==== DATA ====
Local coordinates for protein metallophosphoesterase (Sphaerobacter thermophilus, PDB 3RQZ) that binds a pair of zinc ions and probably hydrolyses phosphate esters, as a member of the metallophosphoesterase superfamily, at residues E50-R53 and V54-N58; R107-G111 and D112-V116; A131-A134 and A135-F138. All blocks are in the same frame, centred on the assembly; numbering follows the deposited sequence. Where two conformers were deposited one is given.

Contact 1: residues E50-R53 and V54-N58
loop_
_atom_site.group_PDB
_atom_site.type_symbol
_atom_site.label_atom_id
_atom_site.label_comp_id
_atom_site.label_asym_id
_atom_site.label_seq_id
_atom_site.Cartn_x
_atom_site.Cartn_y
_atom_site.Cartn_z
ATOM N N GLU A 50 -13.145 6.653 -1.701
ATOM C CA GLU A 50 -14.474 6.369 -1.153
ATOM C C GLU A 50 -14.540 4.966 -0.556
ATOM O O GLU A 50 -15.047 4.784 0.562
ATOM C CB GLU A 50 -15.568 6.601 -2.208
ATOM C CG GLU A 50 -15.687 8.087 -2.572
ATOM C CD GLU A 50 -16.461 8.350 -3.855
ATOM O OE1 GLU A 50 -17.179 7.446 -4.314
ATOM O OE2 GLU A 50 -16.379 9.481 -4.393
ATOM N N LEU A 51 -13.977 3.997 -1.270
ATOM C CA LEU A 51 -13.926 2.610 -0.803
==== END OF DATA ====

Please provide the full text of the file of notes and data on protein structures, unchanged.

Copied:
Local coordinates for protein metallophosphoesterase (Sphaerobacter thermophilus, PDB 3RQZ) that binds a pair of zinc ions and probably hydrolyses phosphate esters, as a member of the metallophosphoesterase superfamily, at residues E50-R53 and V54-N58; R107-G111 and D112-V116; A131-A134 and A135-F138. All blocks are in the same frame, centred on the assembly; numbering follows the deposited sequence. Where two conformers were deposited one is given.

Contact 1: residues E50-R53 and V54-N58
loop_
_atom_site.group_PDB
_atom_site.type_symbol
_atom_site.label_atom_id
_atom_site.label_comp_id
_atom_site.label_asym_id
_atom_site.label_seq_id
_atom_site.Cartn_x
_atom_site.Cartn_y
_atom_site.Cartn_z
ATOM N N GLU A 50 -13.145 6.653 -1.701
ATOM C CA GLU A 50 -14.474 6.369 -1.153
ATOM C C GLU A 50 -14.540 4.966 -0.556
ATOM O O GLU A 50 -15.047 4.784 0.562
ATOM C CB GLU A 50 -15.568 6.601 -2.208
ATOM C CG GLU A 50 -15.687 8.087 -2.572
ATOM C CD GLU A 50 -16.461 8.350 -3.855
ATOM O OE1 GLU A 50 -17.179 7.446 -4.314
ATOM O OE2 GLU A 50 -16.379 9.481 -4.393
ATOM N N LEU A 51 -13.977 3.997 -1.270
ATOM C CA LEU A 51 -13.926 2.610 -0.803